Talking Books with 7th and 8th Graders

Every year, the School Services team at my library curates a list of 10 leisure reading recommendations targeted at the 7th and 8th grade readers in our district. This involves an immense amount of reading. I scan reviews for this age group and when I find something promising, I read the book cover to cover before it goes on the list. We dedicate this time and effort for a few reasons:

  1. Content. For individual RA with these young teens, we often recommend books with swear words, sexy times, and violence – since we know who’s doing the reading, and we know whether or not they can handle it. But when we’re making a list for the 1,000+ 7th and 8th graders in the district? We need to keep it gentle, because we can’t estimate sensitivity levels for all those students. We want a list for everyone, not just for the mature readers.
  2. Quality. You would not believe some of the trashy turds that Kirkus has given starred reviews to; you can’t always trust the reviews. Reading every book guarantees a list with quality we can be proud of.
  3. Presentation Depth. When I visit junior high schools with these books, I get a whole class period (about 45 minutes) to talk about them. If I’ve read them, I have a heck of a lot more to say than if I’ve just skimmed reviews.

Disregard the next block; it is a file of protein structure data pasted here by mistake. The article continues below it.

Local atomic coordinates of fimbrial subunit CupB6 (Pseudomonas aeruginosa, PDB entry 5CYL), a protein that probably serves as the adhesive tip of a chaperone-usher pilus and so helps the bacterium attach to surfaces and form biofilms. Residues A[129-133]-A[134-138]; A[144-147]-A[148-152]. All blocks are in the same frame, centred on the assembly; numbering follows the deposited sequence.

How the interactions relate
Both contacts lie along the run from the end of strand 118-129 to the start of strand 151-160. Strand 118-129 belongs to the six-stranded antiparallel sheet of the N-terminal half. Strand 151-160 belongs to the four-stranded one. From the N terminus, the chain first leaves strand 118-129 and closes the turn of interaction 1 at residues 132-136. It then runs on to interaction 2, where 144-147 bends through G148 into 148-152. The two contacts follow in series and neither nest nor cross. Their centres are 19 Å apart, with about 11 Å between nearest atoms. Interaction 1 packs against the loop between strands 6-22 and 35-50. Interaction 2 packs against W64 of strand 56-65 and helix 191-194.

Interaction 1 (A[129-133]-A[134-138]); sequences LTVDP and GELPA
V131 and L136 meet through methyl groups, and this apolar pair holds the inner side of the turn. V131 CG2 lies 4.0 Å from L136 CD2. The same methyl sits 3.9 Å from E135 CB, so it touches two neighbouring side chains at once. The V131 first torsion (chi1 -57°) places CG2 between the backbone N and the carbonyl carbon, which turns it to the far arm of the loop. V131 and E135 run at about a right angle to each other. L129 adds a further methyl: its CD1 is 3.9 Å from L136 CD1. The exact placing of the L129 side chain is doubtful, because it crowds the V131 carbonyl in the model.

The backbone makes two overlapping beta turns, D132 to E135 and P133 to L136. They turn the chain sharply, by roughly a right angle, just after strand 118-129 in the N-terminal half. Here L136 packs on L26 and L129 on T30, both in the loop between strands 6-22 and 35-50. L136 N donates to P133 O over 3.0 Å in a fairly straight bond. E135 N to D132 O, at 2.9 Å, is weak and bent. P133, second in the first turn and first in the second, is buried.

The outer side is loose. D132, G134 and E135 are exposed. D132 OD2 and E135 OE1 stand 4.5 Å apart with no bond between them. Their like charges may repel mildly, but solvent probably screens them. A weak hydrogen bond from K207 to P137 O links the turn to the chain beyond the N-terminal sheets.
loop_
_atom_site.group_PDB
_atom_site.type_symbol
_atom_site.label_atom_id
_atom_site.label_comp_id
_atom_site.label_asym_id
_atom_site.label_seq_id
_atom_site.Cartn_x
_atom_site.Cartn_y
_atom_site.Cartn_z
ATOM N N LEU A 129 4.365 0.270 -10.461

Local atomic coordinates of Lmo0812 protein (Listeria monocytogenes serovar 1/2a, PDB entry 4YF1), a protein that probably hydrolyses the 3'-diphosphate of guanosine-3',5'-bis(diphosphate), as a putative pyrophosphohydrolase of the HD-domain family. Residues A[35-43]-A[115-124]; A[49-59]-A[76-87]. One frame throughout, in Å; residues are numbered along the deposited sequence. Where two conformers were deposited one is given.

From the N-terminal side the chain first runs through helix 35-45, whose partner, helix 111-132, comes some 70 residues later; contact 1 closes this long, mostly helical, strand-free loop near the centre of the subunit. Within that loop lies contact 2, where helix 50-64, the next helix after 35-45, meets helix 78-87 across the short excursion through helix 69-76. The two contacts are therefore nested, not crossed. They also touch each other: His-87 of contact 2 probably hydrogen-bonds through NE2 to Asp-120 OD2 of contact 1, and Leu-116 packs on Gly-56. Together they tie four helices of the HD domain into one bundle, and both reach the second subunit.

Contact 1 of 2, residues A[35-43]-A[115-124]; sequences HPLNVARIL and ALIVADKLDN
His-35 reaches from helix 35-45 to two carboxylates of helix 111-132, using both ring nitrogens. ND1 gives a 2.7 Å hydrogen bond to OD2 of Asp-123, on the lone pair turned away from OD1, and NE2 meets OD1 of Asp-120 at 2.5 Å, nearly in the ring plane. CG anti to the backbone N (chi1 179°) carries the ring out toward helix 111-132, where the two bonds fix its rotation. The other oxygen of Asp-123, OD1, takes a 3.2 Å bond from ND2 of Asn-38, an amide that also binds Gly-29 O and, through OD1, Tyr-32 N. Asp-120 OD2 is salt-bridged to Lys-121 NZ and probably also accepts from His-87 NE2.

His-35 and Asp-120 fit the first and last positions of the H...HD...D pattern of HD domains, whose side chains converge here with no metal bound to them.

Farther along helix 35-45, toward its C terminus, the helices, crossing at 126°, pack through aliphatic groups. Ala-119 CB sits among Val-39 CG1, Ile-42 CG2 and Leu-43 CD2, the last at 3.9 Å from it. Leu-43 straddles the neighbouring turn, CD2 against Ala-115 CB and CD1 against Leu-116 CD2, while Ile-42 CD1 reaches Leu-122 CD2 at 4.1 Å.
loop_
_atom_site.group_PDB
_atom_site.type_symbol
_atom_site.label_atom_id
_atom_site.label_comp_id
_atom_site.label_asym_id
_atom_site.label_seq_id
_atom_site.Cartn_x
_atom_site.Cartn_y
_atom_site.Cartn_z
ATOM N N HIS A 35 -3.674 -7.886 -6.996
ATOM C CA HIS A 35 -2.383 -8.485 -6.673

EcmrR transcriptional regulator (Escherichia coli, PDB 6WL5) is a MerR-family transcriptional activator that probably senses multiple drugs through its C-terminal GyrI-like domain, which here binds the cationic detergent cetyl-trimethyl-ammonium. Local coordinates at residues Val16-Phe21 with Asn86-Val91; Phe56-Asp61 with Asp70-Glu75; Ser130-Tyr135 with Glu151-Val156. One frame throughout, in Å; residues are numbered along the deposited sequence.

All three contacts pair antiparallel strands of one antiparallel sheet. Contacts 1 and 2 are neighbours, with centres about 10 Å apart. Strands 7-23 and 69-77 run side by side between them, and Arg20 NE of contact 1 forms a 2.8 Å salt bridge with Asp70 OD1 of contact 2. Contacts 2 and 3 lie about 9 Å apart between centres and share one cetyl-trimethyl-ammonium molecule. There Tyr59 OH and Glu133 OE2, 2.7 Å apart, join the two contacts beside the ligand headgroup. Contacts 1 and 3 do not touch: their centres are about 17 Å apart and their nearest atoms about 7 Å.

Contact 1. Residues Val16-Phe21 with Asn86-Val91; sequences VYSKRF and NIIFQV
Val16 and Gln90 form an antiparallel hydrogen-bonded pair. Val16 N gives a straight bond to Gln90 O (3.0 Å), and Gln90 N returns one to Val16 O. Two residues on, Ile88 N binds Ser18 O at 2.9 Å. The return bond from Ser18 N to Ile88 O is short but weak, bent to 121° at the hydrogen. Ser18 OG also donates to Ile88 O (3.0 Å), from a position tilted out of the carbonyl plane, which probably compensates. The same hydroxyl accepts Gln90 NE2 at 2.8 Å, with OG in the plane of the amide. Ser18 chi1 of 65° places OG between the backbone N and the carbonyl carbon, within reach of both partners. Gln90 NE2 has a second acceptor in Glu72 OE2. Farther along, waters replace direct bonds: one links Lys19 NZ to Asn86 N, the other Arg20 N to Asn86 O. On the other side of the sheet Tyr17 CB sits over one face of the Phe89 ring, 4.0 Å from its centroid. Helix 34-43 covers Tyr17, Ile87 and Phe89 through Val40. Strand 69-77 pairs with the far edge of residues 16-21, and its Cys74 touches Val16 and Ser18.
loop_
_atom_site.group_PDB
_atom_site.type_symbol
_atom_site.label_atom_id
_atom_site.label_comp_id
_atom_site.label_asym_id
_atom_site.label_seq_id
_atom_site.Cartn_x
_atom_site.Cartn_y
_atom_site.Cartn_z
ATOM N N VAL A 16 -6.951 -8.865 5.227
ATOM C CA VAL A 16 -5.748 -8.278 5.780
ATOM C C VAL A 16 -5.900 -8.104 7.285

4. Variety. Reading a full book gives you a sense of what that book is: adventure, mystery, realistic, horror. But beyond genre, you also know which books have a romantic subplot; which ones have immigrant characters; which ones are set in your home state; which ones have a high explosion:text ratio. Armed with that info, you can balance the list so there truly is something for every reader.

As you’ll see in this year’s list, we stick to new titles – books that were published in the last 3-5 years. In my eyes, the newer, the better! We steer clear of Caudill nominees (since my library is in Illinois, all the students get plenty of exposure and incentive to read those books without our help) and most other major award winners – unless of course those winners are announced after our list is finalized and printed. Here’s the list for 2017 – I’m so proud of it. I love these books and I’m so excited to give them to our readers!

  • The Blackthorn Key, by Kevin Sands
  • The Great White Shark Scientist, by Sy Montgomery
  • The Art of Secrets, by James Klise
  • Samurai Rising, by Pamela S. Turner
  • The Reader, by Traci Chee (personal favorite!)
  • March: Book One, by John Lewis
  • Ghost, by Jason Reynolds
  • The Inquisitor’s Tale, or, The Three Magical Children and Their Holy Dog, by Adam Gidwitz
  • The Impossible Rescue, by Martin W. Sandler
  • The Nameless City, by Faith Erin Hicks
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